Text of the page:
Thursday, January 8, 2009
My Mother's foot steps
"Go, your child will live." John 4:50
I grew up as a PK - a preacher's kid. And as a priest and bishop, my children too, grew up as PKs. The life lived under the scrutiny of parishioners and towns people can be tough. Tough, especially when a child is in trouble or ill. It is often hard for clergy and their families to deal with trauma and vulnerability in such a public arena.
When I was 12, I was very sick, although at the time I had no idea how seriously. My parents and the school nurse had agreed to keep me in school while the diagnostic tests went on. There were many days when I would go to the nurse's office in pain and she would give me an aspirin and send me back to class. Other days she took pity on me and called my mother to pick me up. I would lie on the nurse's small cot and wait. It was then I began a habit of closing my eyes and listening for my mother's footsteps. It wasn't as hard as I thought for when I closed my eyes I could imagine her shoes and her steps around the house. My heart would lift when I heard her. Later on, when I was hospitalized for several weeks, the surgery complete and the prognosis good, I would lie in my hospital bed and listen for her steps. And they would come, clear and crisp on the linoleum, I would close my eyes and imagine her getting off the elevator, walking down the hallway and I would sit up as she came into the room. Her steps carried a healing and promise I never understood completely but knew to be true. As she was coming my rate of healing seemed to increase rapidly. With several other children at home, my mother had her hands full, but she never failed to visit me, talking softly and telling me stories to make me laugh. There is something in the constancy of love and relationship that fosters healing and renewal.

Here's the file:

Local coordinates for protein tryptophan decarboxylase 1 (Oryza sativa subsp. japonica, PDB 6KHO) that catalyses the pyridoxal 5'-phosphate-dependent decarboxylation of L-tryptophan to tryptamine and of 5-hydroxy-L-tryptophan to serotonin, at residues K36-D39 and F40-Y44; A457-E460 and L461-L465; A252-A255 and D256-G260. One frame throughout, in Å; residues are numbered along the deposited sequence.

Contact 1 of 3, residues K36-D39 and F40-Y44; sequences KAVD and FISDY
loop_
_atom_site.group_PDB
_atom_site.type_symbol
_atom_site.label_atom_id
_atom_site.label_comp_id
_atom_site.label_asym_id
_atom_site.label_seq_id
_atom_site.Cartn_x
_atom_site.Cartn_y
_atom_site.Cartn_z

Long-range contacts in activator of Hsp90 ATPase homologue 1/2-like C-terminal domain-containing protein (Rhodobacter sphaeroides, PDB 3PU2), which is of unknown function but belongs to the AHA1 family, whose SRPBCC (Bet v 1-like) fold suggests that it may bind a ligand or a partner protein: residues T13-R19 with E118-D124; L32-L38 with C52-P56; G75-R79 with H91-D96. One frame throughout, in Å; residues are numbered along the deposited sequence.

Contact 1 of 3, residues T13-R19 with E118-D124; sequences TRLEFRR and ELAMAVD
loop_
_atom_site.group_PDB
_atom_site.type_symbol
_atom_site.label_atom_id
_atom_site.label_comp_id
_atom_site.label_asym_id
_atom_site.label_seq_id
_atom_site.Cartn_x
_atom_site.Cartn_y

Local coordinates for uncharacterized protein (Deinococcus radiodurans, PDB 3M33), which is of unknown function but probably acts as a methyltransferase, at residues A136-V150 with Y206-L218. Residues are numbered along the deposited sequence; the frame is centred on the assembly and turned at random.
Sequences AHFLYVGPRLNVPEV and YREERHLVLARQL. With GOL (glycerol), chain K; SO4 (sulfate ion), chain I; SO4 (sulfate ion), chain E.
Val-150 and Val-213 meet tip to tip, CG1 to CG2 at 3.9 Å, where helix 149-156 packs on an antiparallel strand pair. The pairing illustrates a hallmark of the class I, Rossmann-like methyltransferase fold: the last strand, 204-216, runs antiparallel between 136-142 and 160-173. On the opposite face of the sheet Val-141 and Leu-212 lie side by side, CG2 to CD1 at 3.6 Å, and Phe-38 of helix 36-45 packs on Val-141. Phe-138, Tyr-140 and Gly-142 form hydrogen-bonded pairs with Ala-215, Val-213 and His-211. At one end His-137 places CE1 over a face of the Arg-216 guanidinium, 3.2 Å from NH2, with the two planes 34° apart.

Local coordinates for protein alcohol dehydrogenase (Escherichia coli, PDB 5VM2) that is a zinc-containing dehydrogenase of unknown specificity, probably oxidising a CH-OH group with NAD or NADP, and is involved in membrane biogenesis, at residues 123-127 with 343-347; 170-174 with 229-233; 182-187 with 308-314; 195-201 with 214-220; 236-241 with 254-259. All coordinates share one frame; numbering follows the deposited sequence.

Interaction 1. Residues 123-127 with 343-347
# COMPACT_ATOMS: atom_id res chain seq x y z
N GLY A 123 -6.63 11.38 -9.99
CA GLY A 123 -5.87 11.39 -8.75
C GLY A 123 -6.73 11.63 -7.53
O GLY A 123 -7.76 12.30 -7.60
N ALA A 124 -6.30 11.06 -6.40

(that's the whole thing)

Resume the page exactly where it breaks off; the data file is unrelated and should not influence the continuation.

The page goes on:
The Official who came to Jesus knew his son was about to die and begged Jesus to come to the boy. Instead, Jesus assured him that the boy would live and the man believed him. Before he had seen the healing, it was breaking forth in the love he had for his son. His constancy and faith was the vessel for his son's redemption. His fervent loved carried the healing with each of his footsteps as he traveled home. In his believing love, a father carried healing across the distance and time. For when there is love there are no boundaries or borders that can keep love out.
Today, I want to act as the promise of healing for my family and community. I want to employ my faith and constancy, trusting God to bring healing and restoration to all the people and situations that are crying out and at death's door. I want to run with love, like the official did, like my Mom, running home with ever increasing love, trusting Jesus with the healing. May we all have the courage today to Love's vessels of redemption and healing for others.